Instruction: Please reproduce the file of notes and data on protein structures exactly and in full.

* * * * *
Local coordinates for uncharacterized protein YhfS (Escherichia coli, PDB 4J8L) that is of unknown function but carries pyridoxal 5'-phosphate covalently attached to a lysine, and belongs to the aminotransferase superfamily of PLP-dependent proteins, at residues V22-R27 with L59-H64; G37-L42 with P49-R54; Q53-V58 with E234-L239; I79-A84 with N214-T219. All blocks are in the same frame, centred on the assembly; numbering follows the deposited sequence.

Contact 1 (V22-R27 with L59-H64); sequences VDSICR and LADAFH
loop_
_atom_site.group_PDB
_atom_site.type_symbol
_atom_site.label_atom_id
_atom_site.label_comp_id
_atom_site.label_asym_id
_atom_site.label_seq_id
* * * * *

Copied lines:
Local coordinates for uncharacterized protein YhfS (Escherichia coli, PDB 4J8L) that is of unknown function but carries pyridoxal 5'-phosphate covalently attached to a lysine, and belongs to the aminotransferase superfamily of PLP-dependent proteins, at residues V22-R27 with L59-H64; G37-L42 with P49-R54; Q53-V58 with E234-L239; I79-A84 with N214-T219. All blocks are in the same frame, centred on the assembly; numbering follows the deposited sequence.

Contact 1 (V22-R27 with L59-H64); sequences VDSICR and LADAFH
loop_
_atom_site.group_PDB
_atom_site.type_symbol
_atom_site.label_atom_id
_atom_site.label_comp_id
_atom_site.label_asym_id
_atom_site.label_seq_id